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GPA Patient’s Advice for Others Facing a Similar Diagnosis: Remain Positive—You Can Beat This

In late summer of 1992, Dan Prozialeck began experiencing chronic congestion, coughing and sinus infections, throat pain, and excruciating joint pain. He had been going to a local urgent care facility for months for the sinus infections and each time he saw the doctor, he was put on a stronger antibiotic and increasing amounts of prednisone. On January 30, 1993, a new symptom emerged – hemoptysis (airway bleeding) – and on January 31, Dan returned to the doctor for yet another sinus infection and was subsequently put on a different antibiotic and more prednisone. He had such joint pain that he couldn’t walk. “As my wife was pushing me out of the facility in an office chair (no wheelchairs were available), the doctor called out and said, ‘Wait, you can’t go home. You have to go to the hospital.’”

Dan spent the next 23 days in the hospital, eventually winding up in the intensive care unit because the oxygen levels in his blood had plummeted. He also had blood in his urine. After undergoing numerous tests including lung, sinus and nasal biopsies, CT scans, MRIs, and bronchoscopies, a kidney biopsy was performed on day 20 of his hospital stay. “The cell structure for granulomatosis with polyangiitis (GPA/formerly Wegener’s granulomatosis) was found with that biopsy,” Dan explained. “On day 21 they started me on Cytoxan® (cyclophosphamide) and more prednisone, and on day 23, I was discharged and sent home. My urine had cleared, and my other symptoms abated.”

Dan’s treatment regimen included Cytoxan and prednisone for a 33-month period, along with a myriad of other medications. Unfortunately, the course of Cytoxan resulted in a bladder cancer diagnosis, which resulted in a radical cystectomy in December 2002 and Dan now having to wear a urostomy pouch. “We tried methotrexate, but I had an allergic reaction to that drug,” he said. “We then tried Imuran (azathioprine) and that proved to be effective for many years.” Currently, Dan is undergoing rituximab infusions about every 10 months.

Happy to report that he is currently in remission, Dan’s last relapse was in July 2022. It was a relatively mild relapse that resolved quickly, with a 30-day course of prednisone. “Vasculitis has made me more aware of my surroundings and that life is precious and fleeting,” he said. He has tried to maintain a normal existence as possible, doing household chores, mowing the lawn in the summer, planting and tending to his garden, cleaning up leaves in the fall and clearing the driveway in the winter. “It hasn’t slowed me down,” he said. Dan is 72 years old now and lives in Marysville, Ohio. He has been married for 47 years (this May) to his wife, Jean. They have three children: Joshua, a physician, Nicole, a nurse, and Jordan, a PharmD.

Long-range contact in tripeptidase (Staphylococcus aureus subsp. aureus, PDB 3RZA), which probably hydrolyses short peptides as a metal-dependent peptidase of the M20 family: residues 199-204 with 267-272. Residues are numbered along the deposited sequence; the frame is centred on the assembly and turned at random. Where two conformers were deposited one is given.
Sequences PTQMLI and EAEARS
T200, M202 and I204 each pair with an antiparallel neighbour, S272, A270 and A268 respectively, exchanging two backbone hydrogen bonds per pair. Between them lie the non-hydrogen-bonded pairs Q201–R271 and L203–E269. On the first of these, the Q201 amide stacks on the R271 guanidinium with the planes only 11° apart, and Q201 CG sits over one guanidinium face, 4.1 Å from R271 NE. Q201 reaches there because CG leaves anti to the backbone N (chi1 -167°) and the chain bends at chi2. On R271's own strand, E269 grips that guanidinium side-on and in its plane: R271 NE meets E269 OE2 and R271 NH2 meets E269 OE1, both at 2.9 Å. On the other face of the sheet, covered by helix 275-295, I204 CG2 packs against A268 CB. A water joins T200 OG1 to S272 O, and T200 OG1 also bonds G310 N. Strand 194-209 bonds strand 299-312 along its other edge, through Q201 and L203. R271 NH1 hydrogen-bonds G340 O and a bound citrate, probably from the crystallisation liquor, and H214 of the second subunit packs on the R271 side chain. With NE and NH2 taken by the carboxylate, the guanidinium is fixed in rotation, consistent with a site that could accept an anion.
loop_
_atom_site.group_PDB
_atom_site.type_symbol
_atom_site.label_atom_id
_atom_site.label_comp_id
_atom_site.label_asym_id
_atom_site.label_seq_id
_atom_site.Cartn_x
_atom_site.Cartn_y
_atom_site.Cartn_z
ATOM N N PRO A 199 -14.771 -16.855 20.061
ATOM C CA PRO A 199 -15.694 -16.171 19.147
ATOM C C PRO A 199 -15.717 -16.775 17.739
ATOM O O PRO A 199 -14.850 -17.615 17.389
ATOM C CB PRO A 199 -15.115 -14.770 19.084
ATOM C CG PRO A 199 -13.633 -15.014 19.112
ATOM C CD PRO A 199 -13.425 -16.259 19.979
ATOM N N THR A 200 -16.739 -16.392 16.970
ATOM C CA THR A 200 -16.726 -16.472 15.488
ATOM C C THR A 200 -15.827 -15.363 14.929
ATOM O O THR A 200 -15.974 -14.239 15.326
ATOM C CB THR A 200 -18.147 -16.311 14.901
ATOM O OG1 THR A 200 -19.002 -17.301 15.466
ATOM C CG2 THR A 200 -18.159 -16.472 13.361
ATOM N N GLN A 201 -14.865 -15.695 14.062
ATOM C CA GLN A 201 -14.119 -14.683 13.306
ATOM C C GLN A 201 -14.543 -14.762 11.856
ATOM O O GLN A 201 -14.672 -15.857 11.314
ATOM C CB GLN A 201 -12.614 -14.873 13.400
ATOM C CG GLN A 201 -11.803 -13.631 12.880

Dan feels that the Vasculitis Foundation (VF) has helped him get to where he is today. At the time of his diagnosis, the VF was called the Wegener’s Granulomatosis Support Group, which led Dan to Gary Hoffman, MD, at the Cleveland Clinic. “The man who saved my life,” Dan said. “Dr. Hoffman had come to the clinic just as I was spiraling downward. He got me off Cytoxan and started me on a new treatment regimen.” Ultimately, Dr. Hoffman got Dan into a rituximab drug trial and as Dan said, “the rest is history.” He and his family had used what is now the VF many times over the years to get answers to their questions.

Within a week of receiving rituximab during the trial, Dan’s symptoms had cleared, and he felt 100% better. “I continue to get infusions—the most recent one was on January 4, 2023.”

“You have to have a positive attitude to beat GPA,” Dan said. “My wife, Jean, a retired RN, was an integral part of my fight against GPA. She kept me in line and made me more conscious of the issues around me.” Dan describes her as a fanatic when it comes to hygiene such as hand washing, using hand sanitizers and making sure if something came up, he would call his physician.

Dan’s advice for others facing a similar diagnosis is to remain positive. “You can beat this. Ask your doctor questions and be cautious about your surroundings,” he said.

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